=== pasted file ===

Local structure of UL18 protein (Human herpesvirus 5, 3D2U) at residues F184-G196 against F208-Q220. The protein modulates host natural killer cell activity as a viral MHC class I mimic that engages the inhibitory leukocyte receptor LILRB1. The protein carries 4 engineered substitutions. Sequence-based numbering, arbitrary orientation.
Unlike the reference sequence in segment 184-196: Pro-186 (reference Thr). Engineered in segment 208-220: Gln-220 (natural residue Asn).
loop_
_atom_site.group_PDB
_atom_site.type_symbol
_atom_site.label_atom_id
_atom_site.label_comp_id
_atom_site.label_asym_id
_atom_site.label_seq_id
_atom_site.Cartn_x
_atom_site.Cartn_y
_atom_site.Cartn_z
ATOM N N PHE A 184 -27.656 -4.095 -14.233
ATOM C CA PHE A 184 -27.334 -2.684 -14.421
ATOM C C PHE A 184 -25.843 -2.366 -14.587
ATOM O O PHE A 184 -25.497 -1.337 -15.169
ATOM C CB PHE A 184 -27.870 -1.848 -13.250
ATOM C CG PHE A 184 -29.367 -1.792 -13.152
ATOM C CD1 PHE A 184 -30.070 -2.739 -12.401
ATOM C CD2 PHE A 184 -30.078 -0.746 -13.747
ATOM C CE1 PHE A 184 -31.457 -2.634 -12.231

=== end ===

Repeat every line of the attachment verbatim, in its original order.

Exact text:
Local structure of UL18 protein (Human herpesvirus 5, 3D2U) at residues F184-G196 against F208-Q220. The protein modulates host natural killer cell activity as a viral MHC class I mimic that engages the inhibitory leukocyte receptor LILRB1. The protein carries 4 engineered substitutions. Sequence-based numbering, arbitrary orientation.
Unlike the reference sequence in segment 184-196: Pro-186 (reference Thr). Engineered in segment 208-220: Gln-220 (natural residue Asn).
loop_
_atom_site.group_PDB
_atom_site.type_symbol
_atom_site.label_atom_id
_atom_site.label_comp_id
_atom_site.label_asym_id
_atom_site.label_seq_id
_atom_site.Cartn_x
_atom_site.Cartn_y
_atom_site.Cartn_z
ATOM N N PHE A 184 -27.656 -4.095 -14.233
ATOM C CA PHE A 184 -27.334 -2.684 -14.421
ATOM C C PHE A 184 -25.843 -2.366 -14.587
ATOM O O PHE A 184 -25.497 -1.337 -15.169
ATOM C CB PHE A 184 -27.870 -1.848 -13.250
ATOM C CG PHE A 184 -29.367 -1.792 -13.152
ATOM C CD1 PHE A 184 -30.070 -2.739 -12.401
ATOM C CD2 PHE A 184 -30.078 -0.746 -13.747
ATOM C CE1 PHE A 184 -31.457 -2.634 -12.231